Best Episodes for New Listeners
Episode 20, “What’s Next for Hardcore?”
Episode 33, “Listening Party With Paul Blart”
Episode 58, “Have Heart Reunion”
“Angry Grrrl Music of the Indie Rock Persuasion”
Interview with host Amanda Starling
“I started ‘Angry Grrrl Music…’ because I was looking for more music that reflected my own voice, and it was very challenging for me to find not only the music itself for a long time but also a platform where I could learn more about it,” says Amanda Starling, creator and host of “Angry Grrrl Music of the Indie Rock Persuasion.”
Starling’s podcast features interviews with a variety of women and queer folks in the independent music scene. The work she’s doing provides a signal boost so that more underrepresented artists can be heard. “It’s just a space where people are working really hard, and a lot of non-men, queer folks, and people of color work even harder to be in that space,” she says. “It’s really important to me that they’re heard among all the other people who are trying really hard to be heard.”
Starling’s interviews tend to focus on artists from the DIY scene, punk and its various subgenres. She is drawn to the independence and do-it-yourself ethic these artists exhibit. “One of the things I really love about that area of music,” Starling explains, “is the independence to it. The effort that a lot of people put into starting their own careers and the DIY aspect of it really appeal to me, because that’s something that resonates so much, not only in the music but in feminism in general.”
In many of the interviews, Starling’s guests talk about artists who made an impact on them when they were younger, such as Hayley Williams of Paramore. Starling hopes that the episodes will similarly inspire younger listeners. “That’s something that I want to be able to deliver with the podcast itself,” she says, “being able to give somebody an opportunity to hear a voice that will one day motivate them either to play music, write about music, take photos, launch their own labels, and see that it’s accessible.”
Best Episodes for New Listeners
Episode 5, “I Can Make a Difference, With Slingshot Dakota”
Episode 18, “The Greatest Emotional Release I’ve Ever Had, with Gutless”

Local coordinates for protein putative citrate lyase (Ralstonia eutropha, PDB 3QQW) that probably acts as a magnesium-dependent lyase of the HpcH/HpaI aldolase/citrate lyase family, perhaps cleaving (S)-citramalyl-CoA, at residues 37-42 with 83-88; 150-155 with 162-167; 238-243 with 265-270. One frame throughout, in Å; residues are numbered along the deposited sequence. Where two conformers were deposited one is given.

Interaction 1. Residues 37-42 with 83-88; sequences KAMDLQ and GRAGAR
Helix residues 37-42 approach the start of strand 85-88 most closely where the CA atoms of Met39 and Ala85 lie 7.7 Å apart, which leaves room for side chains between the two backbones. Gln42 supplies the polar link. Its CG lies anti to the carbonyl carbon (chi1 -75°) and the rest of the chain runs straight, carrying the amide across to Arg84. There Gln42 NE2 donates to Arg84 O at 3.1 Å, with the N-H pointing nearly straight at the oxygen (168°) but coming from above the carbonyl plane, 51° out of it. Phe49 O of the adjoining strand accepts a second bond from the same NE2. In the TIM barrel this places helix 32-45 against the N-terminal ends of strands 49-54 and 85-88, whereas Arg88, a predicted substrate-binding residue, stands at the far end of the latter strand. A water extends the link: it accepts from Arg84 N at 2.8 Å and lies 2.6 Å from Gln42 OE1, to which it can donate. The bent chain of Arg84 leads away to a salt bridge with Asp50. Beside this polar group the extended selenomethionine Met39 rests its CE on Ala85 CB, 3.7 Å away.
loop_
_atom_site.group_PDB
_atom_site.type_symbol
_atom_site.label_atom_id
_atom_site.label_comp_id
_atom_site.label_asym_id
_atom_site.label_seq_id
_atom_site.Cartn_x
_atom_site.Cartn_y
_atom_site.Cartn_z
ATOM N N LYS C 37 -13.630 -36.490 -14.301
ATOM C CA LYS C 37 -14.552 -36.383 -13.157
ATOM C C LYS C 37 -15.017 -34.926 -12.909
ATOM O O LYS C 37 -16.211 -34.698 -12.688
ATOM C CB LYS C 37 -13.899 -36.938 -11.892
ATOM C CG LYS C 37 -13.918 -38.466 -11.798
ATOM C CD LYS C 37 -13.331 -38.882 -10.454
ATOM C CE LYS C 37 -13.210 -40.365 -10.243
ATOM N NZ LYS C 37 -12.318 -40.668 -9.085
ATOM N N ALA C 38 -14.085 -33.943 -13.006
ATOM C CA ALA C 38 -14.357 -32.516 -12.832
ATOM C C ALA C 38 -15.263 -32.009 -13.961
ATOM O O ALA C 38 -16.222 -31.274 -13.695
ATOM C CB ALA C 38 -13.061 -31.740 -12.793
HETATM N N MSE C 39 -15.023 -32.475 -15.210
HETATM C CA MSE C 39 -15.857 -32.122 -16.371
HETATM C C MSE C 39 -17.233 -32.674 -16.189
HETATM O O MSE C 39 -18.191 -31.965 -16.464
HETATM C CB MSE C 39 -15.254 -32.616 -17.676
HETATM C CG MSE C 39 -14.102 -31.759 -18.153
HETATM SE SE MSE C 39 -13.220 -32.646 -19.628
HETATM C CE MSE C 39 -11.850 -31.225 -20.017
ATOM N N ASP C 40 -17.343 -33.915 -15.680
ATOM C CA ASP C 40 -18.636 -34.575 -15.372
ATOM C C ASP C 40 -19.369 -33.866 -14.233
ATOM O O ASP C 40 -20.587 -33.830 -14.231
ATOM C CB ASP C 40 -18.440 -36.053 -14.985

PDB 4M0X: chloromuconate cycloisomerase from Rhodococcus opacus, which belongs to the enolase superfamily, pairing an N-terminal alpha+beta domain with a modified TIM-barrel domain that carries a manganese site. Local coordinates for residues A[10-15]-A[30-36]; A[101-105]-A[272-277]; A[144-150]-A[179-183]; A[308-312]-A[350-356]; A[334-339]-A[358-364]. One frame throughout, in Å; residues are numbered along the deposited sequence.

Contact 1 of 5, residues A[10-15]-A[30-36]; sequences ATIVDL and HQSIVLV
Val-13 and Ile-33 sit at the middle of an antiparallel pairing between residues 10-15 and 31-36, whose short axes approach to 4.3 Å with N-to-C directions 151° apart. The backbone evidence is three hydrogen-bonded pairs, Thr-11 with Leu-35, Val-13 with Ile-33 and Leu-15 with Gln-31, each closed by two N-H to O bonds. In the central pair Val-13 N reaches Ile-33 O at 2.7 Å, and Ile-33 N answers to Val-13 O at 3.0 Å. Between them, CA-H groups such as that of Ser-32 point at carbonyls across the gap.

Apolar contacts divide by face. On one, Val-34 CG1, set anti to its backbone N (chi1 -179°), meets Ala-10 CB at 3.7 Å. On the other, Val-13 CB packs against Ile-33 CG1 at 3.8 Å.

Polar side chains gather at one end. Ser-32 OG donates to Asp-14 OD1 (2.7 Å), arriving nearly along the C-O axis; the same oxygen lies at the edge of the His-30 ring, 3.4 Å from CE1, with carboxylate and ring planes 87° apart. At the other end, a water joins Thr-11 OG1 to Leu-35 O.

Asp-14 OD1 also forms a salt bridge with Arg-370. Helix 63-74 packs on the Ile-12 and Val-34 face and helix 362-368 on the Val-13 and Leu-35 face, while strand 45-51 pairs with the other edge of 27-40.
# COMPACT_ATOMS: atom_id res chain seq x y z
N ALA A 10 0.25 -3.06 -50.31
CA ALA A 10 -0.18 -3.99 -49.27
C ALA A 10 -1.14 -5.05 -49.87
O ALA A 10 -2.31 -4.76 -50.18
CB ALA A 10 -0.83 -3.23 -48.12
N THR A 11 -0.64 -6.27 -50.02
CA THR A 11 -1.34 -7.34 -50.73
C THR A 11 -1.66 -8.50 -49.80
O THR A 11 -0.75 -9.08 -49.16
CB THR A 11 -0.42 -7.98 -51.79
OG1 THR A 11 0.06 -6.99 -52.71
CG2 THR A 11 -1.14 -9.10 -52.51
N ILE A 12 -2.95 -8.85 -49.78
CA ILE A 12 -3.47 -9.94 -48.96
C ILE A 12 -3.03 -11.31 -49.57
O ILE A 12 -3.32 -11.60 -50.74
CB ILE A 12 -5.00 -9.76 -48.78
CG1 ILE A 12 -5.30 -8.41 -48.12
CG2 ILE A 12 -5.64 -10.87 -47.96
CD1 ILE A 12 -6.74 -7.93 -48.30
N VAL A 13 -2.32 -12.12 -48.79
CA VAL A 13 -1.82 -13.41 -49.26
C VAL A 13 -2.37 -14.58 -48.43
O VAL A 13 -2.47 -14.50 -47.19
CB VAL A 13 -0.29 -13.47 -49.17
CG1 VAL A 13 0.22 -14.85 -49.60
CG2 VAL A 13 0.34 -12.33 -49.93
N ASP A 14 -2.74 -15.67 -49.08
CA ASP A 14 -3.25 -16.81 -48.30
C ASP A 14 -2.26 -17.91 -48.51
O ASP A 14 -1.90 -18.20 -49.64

Episode 61, “Uplifting Each Other, With To The Front”
Interview with host Tim Crisp
“Hey, all right!” That warm welcome kicks off every episode of Tim Crisp’s “Better Yet” podcast. Crisp’s gentle and kind demeanor has a way of putting his guests at ease, allowing them to open up and be vulnerable.
Many fans of underground music look to “Better Yet” for long-form conversations with their favorite artists. Crisp’s guests come from a variety of backgrounds, but they are all involved in the independent side of the music industry. “A good majority of the people who I talk to work jobs and do things that can supplement their creative side,” he says. “I kind of always went in with the approach that these are people who are similar in age range to me for the most part, and I wanted to get into their own experiences getting into music and eventually getting to a point where they’re choosing to do this and have a working life that is centered around it.”
“Better Yet” listeners know there’s a question Crisp frequently uses to open his interviews. “I always start with where you grew up, was there music in the house growing up, and kind of just getting into everybody’s personal experience with growing up with music and finding the first bands that really connected with you,” he explains. Like many of his guests, Crisp grew up in a musical household and discovered his love for music at a young age. “My version of my ‘cool older cousin’ or ‘cool older brother’ was my dad,” he shares. “He was just buying music constantly and still is. So, when I was growing up, I was just exposed to so much great music—and a lot of stuff as it was happening.”
Crisp isn’t alone when he interviews his guests. His pug, Chloe, is always by his side, and she even has a couple favorite guests. “I think it’s between Julia Steiner from Ratboys and Ginger Alford [from Good Luck],” Crisp says. “When Ginger was here, Chloe wouldn’t leave her alone. So, Ginger had a special bond with Chloe.”
Best Episodes for New Listeners
Episode 123, featuring Sarah Tudzin of Illuminati Hotties
Episode 118, featuring Steve Hartlett of Stove and Ovlov